- The Thermal Grill Illusion was first described by Thunberg (1894) and later replicated by others (Craig & Bushnell, 1994) as the sensation of paradoxical strong or painful heat elicited by touching interlaced mildly warm and cool stimuli of 20°C and 40°C respectively. Green (2002) has introduced the sensation of non-painful heat elicited by similar grill apparatus of smaller temperature range (warm 35°C-40°C and cold ≥27°C).
- Our aim is to generate thermal grill illusion (TGI) stimuli for a tactile display. The majority of tactile interfaces used today are based on vibration and pressure. No previous references shows the use of thermal displays as a stand-alone signal source, nor is there evidence of the use of the thermal grill illusion for that purpose.
- This is the first use of Thermoelectric Coolers (TEC) technology for generating a thermal grill stimuli based display. We have developed a prototype which consists of three thermal actuating units (TAU) in contact with the glabrous skin of the arm. Direct and separate computer control allows for defining the temperature and the signal duration of each of the TAUs. This architecture enables us to define the optimal characteristic for TGI signals and to explore the possibilities of tactile stimuli within the sub-modality of thermal perception.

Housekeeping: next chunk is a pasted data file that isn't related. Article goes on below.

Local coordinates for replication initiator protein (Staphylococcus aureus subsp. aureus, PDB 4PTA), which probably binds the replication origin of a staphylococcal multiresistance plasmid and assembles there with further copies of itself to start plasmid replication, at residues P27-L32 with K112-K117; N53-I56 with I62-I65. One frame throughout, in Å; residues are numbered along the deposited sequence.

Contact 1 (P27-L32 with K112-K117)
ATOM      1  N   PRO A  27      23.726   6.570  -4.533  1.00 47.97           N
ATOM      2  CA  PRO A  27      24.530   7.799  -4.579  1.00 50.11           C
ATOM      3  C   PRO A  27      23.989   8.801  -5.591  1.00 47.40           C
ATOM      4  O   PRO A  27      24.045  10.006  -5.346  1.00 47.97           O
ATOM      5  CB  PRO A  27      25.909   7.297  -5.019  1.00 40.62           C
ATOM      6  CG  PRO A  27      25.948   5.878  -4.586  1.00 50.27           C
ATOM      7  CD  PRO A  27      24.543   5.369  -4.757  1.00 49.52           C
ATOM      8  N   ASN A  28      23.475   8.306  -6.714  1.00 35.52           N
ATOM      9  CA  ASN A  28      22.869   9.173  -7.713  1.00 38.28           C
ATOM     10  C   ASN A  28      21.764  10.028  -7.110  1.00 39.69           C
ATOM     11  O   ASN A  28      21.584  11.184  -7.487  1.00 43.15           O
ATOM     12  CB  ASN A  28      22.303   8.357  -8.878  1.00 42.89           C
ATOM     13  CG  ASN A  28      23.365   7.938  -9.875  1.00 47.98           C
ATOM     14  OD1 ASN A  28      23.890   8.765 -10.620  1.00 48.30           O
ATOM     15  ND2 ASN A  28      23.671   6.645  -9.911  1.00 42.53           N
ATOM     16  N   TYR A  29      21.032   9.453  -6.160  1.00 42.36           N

The TAU is composed of several components yet its core is the TEC (as shown in the two images below). The TTD consists of three TAUs. In the first prototype of the TTD, each TAU was mounted on a velcro belt. In the New prototype all three TAUs are mounted on a Silicon based casing and thus wearing the display is easier. Various TGI stimuli configurations. Interlacing Hot (H) and Cold (C) Stimuli can generate various combinations.
The TTD was developed with my graduate student Yael Salzer. The second P/T was improved by the work of two wonderful students Or Ben-David and Yossi Falkovitch.
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